Subject: General Tech | August 17, 2017 - 09:41 PM | Scott Michaud
Tagged: id software, vulkan, doom, Doom 3
Over the last few days, Dustin Land of id Software has been publishing commits to his vkDOOM3 GitHub repository. This project, as the name suggests, adds a Vulkan-based renderer to the game, although it’s not really designed to replace the default OpenGL implementation. Instead, the project is a learning resource, showing how a full application handles the API.
This is quite interesting for me. While code samples can show you how a chunk of code is used in rough isolation, it’s sometimes good to see how it’s used in a broader context. For instance, when I was learning Unreal Engine 4, I occasionally searched into the Unreal Tournament repository for whatever I was learning about. Sometimes, things just don’t “click” until you see the context, especially when your question starts with “why”.
If you’re interested, check out the GitHub repo. You will need to own Doom 3 BFG Edition to actually play it, though.
Subject: Graphics Cards, Mobile | March 3, 2015 - 10:43 PM | Ryan Shrout
Tagged: Tegra X1, tegra, nvidia, gdc 15, GDC, Doom 3, Crysis 3
Impressively, NVIDIA just showed the new SHIELD powered by Tegra X1 running a version of both Doom 3 and Crysis 3 running natively on Android! The games were running at impressive quality and performance levels.
I have included some videos of these games being played on the SHIELD, but don't judge the visual quality of the game with these videos. They were recorded with a Panasonic GH2 off a 4K TV in a dimly lit room.
Doom 3 is quoted to run at full 1920x1080 and 60 FPS while Crysis 3 is much earlier in its development. Both games looked amazing considering we are talking about a system that has a total power draw of only 15 watts!
While these are just examples of the power that Tegra X1 can offer, it's important to note that this type of application is the exception, not the rule, for Android gaming. Just as we see with Half-Life 2 and Portal NVIDIA did most of the leg work to get this version of Doom 3 up and running. Crysis 3 is more of an effort from Crytek explicitly - hopefully this port is as gorgeous as this first look played.
Subject: General Tech | October 24, 2012 - 03:11 PM | Jeremy Hellstrom
Tagged: the dark mod, gaming, Doom 3, thief, mod
The Dark Mod is a total conversion of Doom 3, but not the Doom 3 BFG Edition apparently, not that you should be to worried with the upcoming open sourcing of the Doom 3 source code. It is not intended to be a remake of the Thief series, the world is similar but the main characters and plot do not follow the original games which will help it feel new even to those who've recently replayed the originals. The actual mod story is fairly short but now there are community made missions available for download to extend your play. Drop by Rock, Paper, SHOTGUN for a link to download the mod and to read the extensive change log of the new patch if you already know about this mod.
"With Dishonored reactivating long-dormant stealth glands the world over, now seems a fine time to revisit perhaps its primary ancestor, the Thief games. Doom 3 total conversion The Dark Mod is a mightily ambitious attempt to recreate Thief – its mechanics if not its actual missions – in a more modern, and very much darkness-orientated, engine. It’s just had a major update and a promising new mission added too."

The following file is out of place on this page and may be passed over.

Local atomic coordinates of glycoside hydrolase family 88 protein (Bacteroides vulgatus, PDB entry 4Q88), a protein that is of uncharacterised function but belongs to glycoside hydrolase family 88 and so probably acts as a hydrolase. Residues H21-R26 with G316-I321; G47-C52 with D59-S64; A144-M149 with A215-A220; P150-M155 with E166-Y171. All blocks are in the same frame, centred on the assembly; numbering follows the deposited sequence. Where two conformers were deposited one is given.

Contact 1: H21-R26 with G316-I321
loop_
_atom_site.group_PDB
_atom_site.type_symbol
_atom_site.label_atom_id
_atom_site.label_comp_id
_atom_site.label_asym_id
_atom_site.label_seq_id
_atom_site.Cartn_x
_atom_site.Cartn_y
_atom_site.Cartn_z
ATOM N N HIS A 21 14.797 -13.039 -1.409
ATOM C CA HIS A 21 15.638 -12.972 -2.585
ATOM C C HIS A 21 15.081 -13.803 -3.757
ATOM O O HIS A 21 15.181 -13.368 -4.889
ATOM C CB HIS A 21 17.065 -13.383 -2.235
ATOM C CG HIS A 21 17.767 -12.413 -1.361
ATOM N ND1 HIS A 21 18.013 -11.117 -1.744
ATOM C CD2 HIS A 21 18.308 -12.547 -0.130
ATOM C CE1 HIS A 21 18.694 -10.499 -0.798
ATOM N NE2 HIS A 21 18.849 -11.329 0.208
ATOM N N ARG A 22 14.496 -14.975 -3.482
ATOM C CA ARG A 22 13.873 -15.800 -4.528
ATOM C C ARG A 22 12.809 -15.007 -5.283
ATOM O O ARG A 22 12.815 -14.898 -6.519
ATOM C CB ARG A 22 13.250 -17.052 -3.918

Here is some more Tech News from around the web:
- Dishonored: A nice change of pace @ The Tech Report
- XCOM: Enemy Unknown Review - Tinfoil Hats Recommended @ Techgage
- Dishonored PC Review @ eTeknix
- SWTOR Free To Play Is Now Free To Play @ Rock, Paper, SHOTGUN
- Star Citizen Whomps Its Kickstarter Goal In Five Days @ Rock, Paper, SHOTGUN
- XCOM: Diary Of Wimpy Squad @ Rock, Paper, SHOTGUN
- Forza Horizon Xbox 360 @ Tweaktown
3+ Hours of discussion later...
The beginning of QuakeCon is always started by several hours of John Carmack talking about very technical things. This two hour keynote typically runs into the three to four hour range, and it was no different this time. John certainly has the gift of gab when it comes to his projects, but unlike others his gab is chock full of useful information, often quite beyond the understanding of those in the audience.
The first topic of discussion was that of last year’s Rage launch. John was quite apologetic about how it went, especially in terms of PC support. For a good portion of users out there, it simply would not work due to driver issues on the AMD side. The amount of lessons they learned from Rage were tremendous. iD simply cannot afford to release two games in one decade. Rage took some six plus years of development. Consider that Doom 3 was released in 2004, and we did not see Rage until Fall 2011. The technology in Rage is a big step up due to the use of iD Tech 5, and the art assets of the title are very impressive.
iD also made some big mistakes in how they have marketed the title. Many people were assuming that it would be a title more in line with Bethesda’s Fallout 3 with a lot of RPG type missions and storyline. Instead of a 80 hour title that one would expect, it was a 10+ hour action title. So marketing needs to create a better representation of what the game entails. They also need to stay a bit more focused on what they will be delivering, and be able to do so in a timely manner.